United States District Court, W.D. North Carolina, Asheville Division
CANDY LOSSIAH as Administratrix of the Estate of ANTHONY EDWARD LOSSIAH, Plaintiff,
UNITED STATES OF AMERICA, Defendant.
MEMORANDUM AND RECOMMENDATION
S. Cayer, United States District Judge.
MATTER is before the Court on the “United
States Motion to Dismiss Complaint Pursuant to Fed.R.Civ.P.
12(b)(1) and 12(b)(6)” (document #9) and the
parties' briefs and exhibits.
matter was referred to the undersigned Magistrate Judge
pursuant to 28 U.S.C. § 636(b)(1) on November 6, 2018
and this Motion is now ripe for consideration.
fully considered the arguments, the record, and the
applicable authority, the undersigned respectfully recommends
that the Motion to Dismiss be denied as discussed
PROCEDURAL AND FACTUAL BACKGROUND
a wrongful death action brought pursuant to the Federal Tort
Claims Act, 28 U.S.C. § 2761, et seq.
(“FTCA”). Plaintiff is the widow and
Administratrix of the estate of Anthony Lossiah, a police
officer for the Eastern Band of Cherokee Indians (the
“EBCI”). On August 11, 2015, Lossiah suffered a
hip injury while chasing a suspect. He later suffered
complications following treatment at the Cherokee Indian
Hospital. The medical providers who treated Lossiah were
employees of the United States Department of Health and Human
Services' (“DHHS”) Public Health
Service. Lossiah died at an Asheville hospital on
October 6, 2015.
individual capacity, Plaintiff filed a claim under North
Carolina's Workers' Compensation Act, N.C. Gen. Stat.
§ 97-2, et seq. On December 8, 2016, Plaintiff entered
into a Settlement Agreement with the EBCI on behalf of
herself and her minor children. On May 12, 2017, the North
Carolina Industrial Commission approved the Settlement
16, 2018, Plaintiff filed this wrongful death action on
behalf of Lossiah's estate, alleging the same facts as
the workers' compensation claim.
United States moves to dismiss pursuant to Federal Rules of
Civil Procedure 12(b)(1) and (6). Defendant contends that the
worker's compensation claim was Plaintiff's exclusive
remedy and, accordingly, this Court lacks subject-matter
jurisdiction. Defendant also argues that Plaintiff has failed
to state a claim upon which relief can be granted because the
Settlement Agreement bars this action.
Motion to Dismiss for Lack of Subject Matter
matter jurisdiction is a threshold issue for the Court.
Steel Co. v. Citizens for a Better Env't, 523
U.S. 83, 96 (1998); Jones v. American Postal Workers
Union, 192 F.3d 417, 422 (4th Cir. 1999); Evans v.
B.F. Perkins Co., 166 F.3d 642, 647 (4th Cir. 1999). The
requirements are so absolute that “[n]o party need
assert [a lack of subject matter jurisdiction]. No. party can
waive the defect, or consent to jurisdiction. No. court can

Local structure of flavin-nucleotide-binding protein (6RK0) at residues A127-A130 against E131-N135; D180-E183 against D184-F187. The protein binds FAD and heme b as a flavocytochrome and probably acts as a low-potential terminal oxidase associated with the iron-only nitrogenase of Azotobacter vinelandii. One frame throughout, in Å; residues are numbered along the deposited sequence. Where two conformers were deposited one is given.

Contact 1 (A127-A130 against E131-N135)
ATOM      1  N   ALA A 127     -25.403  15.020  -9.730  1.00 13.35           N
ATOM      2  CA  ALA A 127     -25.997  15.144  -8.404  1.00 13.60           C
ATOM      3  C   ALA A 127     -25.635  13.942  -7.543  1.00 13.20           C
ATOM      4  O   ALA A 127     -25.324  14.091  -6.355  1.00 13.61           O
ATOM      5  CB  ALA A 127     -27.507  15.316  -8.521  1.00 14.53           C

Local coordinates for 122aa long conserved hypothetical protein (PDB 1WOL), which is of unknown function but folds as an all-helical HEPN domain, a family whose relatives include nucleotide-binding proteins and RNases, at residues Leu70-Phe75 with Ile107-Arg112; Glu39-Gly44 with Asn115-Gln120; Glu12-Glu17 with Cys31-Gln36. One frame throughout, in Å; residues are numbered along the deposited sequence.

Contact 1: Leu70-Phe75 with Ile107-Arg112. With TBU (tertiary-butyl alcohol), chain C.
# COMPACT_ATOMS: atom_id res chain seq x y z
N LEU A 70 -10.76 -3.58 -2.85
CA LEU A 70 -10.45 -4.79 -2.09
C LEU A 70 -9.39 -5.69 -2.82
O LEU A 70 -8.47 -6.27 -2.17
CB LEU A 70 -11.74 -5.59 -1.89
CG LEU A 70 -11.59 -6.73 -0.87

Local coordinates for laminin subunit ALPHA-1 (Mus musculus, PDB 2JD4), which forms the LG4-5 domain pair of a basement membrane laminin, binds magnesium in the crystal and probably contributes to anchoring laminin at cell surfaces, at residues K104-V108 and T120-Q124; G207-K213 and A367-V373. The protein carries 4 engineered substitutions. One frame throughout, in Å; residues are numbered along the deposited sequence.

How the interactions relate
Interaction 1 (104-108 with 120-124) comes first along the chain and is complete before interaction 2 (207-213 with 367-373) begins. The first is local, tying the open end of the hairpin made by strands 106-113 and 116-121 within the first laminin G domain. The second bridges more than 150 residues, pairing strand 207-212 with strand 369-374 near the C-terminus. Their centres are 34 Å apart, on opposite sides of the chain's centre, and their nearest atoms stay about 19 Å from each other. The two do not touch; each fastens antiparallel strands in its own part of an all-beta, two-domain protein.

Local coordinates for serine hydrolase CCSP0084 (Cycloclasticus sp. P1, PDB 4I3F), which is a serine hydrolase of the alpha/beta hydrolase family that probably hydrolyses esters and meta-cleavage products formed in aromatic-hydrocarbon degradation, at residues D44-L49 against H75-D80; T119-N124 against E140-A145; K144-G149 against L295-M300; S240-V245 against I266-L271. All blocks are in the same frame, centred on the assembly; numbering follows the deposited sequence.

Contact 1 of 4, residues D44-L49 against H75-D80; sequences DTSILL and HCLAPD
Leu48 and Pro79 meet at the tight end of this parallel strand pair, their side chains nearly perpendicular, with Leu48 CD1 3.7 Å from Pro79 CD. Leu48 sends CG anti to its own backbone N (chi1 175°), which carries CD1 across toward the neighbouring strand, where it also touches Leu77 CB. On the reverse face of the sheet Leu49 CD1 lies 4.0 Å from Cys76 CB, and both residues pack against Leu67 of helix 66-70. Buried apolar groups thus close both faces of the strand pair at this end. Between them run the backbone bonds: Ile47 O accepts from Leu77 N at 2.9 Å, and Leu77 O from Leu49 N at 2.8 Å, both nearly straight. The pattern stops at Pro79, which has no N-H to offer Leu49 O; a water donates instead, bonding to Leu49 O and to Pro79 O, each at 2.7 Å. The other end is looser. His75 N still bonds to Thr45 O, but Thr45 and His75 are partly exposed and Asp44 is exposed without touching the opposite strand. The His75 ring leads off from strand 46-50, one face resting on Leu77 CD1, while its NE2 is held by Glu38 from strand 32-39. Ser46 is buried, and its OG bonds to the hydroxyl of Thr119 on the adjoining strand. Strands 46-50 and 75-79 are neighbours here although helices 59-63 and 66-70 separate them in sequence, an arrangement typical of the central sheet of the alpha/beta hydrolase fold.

ignore the defect; rather a court, noticing the defect, must
raise the matter on its own.” Wisconsin Dept. of
Corrections v. Schacht, 524 U.S. 381, 389 (1998)
(internal citations omitted). See also Ashcroft v.
Iqbal, 129 S.Ct. 1937, 1945 (2009)
(“Subject-matter jurisdiction cannot be forfeited or
waived and should be considered when fairly in doubt”)
(citing Arbaugh v. Y & H Corp., 546 U.S. 500,
514 (2006); United States v. Cotton, 535 U.S. 625,
630 (2002)); Insurance Corp. of Ireland v. Compagnie des
Bauxites de Guinee, 456 U.S. 694, 702 (1982).
party asserting federal jurisdiction has the burden of
proving that subject matter jurisdiction exists. See,
e.g., Lovern v. Edwards, 190 F.3d 648, 654 (4th
Cir. 1999); Richmond, Fredericksburg & Potomac R. Co.
v. United States, 945 F.2d 765, 768 (4th Cir. 1991);
Norfolk Southern Ry. Co. v. Energy Dev. Corp., 312
F.Supp.2d 833, 835 (S.D.W.Va. 2004).
FTCA provides for a “limited waiver” of the
United States' sovereign immunity, making defendant
liable to the same extent as a private party for certain
torts of federal employees who act within the scope of their
employment. Wood v. Standard Prods. Co., Inc., 671
F.2d 825, 829 (4th Cir. 1982). In an FTCA analysis,
“the controlling question is whether the substantive
law of (the applicable state) permits . . . recovery from the
United States under the facts of this case.”
Certain Underwriters at Lloyd's v. United
States, 511 F.2d 159, 161 (5th Cir. 1975). Accordingly,
to maintain an action under the FTCA, Plaintiff must
establish that the federal government is liable “under
circumstances where the United States, if a private person,
would be liable to the claimant in accordance with the law of
the place where the act or omission occurred.”
Id. (emphasis added); see also Starns v. United
States, 923 F.2d 34, 47 (4th Cir. 1991) (“The FTCA
assures the federal government of that treatment accorded
private parties”); Miller v. United States,
932 F.2d 301, 303 (4th Cir. 1991) (“A plaintiff has an
FTCA cause of action . . . only if she would also have a
cause of action under state law ...